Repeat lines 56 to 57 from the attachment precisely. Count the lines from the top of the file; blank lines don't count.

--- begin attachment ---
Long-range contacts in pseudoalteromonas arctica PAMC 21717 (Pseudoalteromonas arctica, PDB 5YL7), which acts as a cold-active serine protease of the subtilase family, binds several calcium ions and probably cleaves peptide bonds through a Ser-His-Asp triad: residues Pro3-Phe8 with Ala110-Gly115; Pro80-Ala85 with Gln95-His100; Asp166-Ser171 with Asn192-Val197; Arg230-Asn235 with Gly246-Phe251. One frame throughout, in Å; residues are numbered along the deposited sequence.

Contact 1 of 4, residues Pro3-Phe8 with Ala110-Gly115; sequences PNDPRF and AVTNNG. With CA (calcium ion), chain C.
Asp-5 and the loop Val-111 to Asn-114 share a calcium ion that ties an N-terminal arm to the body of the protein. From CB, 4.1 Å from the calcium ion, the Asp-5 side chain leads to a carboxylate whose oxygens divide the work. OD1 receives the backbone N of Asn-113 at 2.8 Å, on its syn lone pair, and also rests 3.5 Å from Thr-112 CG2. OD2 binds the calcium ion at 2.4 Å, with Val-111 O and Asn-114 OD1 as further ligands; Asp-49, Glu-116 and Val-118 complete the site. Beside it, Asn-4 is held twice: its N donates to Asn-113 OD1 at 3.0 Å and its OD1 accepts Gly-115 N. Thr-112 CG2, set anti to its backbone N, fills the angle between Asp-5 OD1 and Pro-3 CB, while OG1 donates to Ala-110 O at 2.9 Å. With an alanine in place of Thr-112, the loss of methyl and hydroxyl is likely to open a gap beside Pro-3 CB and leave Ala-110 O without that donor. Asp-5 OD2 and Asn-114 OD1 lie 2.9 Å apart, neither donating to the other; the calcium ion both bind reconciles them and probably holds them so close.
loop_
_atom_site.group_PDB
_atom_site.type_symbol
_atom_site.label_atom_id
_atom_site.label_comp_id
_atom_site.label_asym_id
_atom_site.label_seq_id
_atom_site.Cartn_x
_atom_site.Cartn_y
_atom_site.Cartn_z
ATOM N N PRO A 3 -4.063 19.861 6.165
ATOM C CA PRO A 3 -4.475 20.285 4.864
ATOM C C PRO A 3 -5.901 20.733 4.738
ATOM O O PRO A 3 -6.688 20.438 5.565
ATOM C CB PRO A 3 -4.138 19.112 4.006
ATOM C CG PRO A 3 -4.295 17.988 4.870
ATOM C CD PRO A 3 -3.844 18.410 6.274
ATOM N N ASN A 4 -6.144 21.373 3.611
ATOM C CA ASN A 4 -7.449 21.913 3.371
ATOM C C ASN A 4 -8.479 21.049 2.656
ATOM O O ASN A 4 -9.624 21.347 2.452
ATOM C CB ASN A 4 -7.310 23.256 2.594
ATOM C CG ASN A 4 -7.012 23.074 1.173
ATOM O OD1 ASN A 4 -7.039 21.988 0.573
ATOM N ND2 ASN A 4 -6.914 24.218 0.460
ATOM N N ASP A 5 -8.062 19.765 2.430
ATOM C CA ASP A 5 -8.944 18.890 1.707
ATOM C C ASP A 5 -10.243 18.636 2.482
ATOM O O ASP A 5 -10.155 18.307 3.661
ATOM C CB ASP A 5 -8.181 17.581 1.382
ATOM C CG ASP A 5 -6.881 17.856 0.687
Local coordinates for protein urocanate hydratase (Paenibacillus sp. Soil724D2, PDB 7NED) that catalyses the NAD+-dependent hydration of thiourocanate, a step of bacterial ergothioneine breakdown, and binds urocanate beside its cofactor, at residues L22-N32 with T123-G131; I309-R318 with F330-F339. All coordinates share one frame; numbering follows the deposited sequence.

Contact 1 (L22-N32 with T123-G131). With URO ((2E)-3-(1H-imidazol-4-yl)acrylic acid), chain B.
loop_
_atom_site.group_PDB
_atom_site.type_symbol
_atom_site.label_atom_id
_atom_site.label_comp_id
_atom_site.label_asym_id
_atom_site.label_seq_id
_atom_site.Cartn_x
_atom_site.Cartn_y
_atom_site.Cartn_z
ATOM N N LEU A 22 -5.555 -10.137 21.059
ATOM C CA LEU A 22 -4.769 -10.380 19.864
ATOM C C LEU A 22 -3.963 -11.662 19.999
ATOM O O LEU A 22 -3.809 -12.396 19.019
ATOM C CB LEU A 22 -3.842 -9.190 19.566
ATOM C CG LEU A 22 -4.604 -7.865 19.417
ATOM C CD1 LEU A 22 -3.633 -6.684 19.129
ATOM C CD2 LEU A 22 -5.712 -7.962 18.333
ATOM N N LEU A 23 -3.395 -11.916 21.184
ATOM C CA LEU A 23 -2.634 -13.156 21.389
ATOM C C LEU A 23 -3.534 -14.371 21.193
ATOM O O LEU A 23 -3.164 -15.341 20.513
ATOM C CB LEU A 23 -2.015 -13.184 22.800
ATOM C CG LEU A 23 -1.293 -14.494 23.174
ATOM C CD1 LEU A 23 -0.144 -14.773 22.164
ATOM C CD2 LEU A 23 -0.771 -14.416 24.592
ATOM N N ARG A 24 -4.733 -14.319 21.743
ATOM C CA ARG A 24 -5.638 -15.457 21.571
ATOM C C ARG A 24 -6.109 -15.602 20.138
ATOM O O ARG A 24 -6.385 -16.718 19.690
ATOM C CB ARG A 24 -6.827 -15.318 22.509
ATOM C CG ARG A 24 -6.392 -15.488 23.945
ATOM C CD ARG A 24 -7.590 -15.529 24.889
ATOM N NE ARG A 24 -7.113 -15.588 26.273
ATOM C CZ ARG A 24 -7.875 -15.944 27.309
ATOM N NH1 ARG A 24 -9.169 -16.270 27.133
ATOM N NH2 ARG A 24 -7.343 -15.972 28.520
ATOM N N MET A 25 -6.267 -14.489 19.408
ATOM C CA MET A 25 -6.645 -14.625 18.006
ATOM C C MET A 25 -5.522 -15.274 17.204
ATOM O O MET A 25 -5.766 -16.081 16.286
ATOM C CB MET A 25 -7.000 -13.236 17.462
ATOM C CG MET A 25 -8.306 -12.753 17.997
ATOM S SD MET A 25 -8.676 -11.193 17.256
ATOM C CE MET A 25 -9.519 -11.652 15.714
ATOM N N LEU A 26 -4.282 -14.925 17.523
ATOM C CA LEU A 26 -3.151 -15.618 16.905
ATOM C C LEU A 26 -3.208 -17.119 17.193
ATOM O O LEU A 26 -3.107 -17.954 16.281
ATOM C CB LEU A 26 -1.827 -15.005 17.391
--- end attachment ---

ATOM C CA LEU A 23 -2.634 -13.156 21.389
ATOM C C LEU A 23 -3.534 -14.371 21.193